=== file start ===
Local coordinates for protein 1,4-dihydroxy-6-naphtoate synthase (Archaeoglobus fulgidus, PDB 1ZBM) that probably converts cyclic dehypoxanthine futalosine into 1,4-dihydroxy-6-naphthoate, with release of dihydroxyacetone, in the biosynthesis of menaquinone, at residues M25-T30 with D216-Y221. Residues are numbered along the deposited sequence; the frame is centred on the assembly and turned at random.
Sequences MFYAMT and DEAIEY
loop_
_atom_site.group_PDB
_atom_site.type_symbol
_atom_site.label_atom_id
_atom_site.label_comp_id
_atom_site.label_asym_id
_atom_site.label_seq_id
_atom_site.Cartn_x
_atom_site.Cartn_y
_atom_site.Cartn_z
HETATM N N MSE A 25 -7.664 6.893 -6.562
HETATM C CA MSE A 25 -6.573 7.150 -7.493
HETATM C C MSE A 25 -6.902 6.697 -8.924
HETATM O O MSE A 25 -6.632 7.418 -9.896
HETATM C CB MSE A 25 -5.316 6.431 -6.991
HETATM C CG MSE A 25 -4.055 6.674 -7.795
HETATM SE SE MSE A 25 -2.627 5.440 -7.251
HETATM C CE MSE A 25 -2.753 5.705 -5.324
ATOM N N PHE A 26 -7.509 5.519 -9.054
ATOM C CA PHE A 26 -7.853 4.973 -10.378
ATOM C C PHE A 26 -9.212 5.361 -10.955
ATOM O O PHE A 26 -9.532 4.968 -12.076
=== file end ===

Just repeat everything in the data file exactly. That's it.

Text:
Local coordinates for protein 1,4-dihydroxy-6-naphtoate synthase (Archaeoglobus fulgidus, PDB 1ZBM) that probably converts cyclic dehypoxanthine futalosine into 1,4-dihydroxy-6-naphthoate, with release of dihydroxyacetone, in the biosynthesis of menaquinone, at residues M25-T30 with D216-Y221. Residues are numbered along the deposited sequence; the frame is centred on the assembly and turned at random.
Sequences MFYAMT and DEAIEY
loop_
_atom_site.group_PDB
_atom_site.type_symbol
_atom_site.label_atom_id
_atom_site.label_comp_id
_atom_site.label_asym_id
_atom_site.label_seq_id
_atom_site.Cartn_x
_atom_site.Cartn_y
_atom_site.Cartn_z
HETATM N N MSE A 25 -7.664 6.893 -6.562
HETATM C CA MSE A 25 -6.573 7.150 -7.493
HETATM C C MSE A 25 -6.902 6.697 -8.924
HETATM O O MSE A 25 -6.632 7.418 -9.896
HETATM C CB MSE A 25 -5.316 6.431 -6.991
HETATM C CG MSE A 25 -4.055 6.674 -7.795
HETATM SE SE MSE A 25 -2.627 5.440 -7.251
HETATM C CE MSE A 25 -2.753 5.705 -5.324
ATOM N N PHE A 26 -7.509 5.519 -9.054
ATOM C CA PHE A 26 -7.853 4.973 -10.378
ATOM C C PHE A 26 -9.212 5.361 -10.955
ATOM O O PHE A 26 -9.532 4.968 -12.076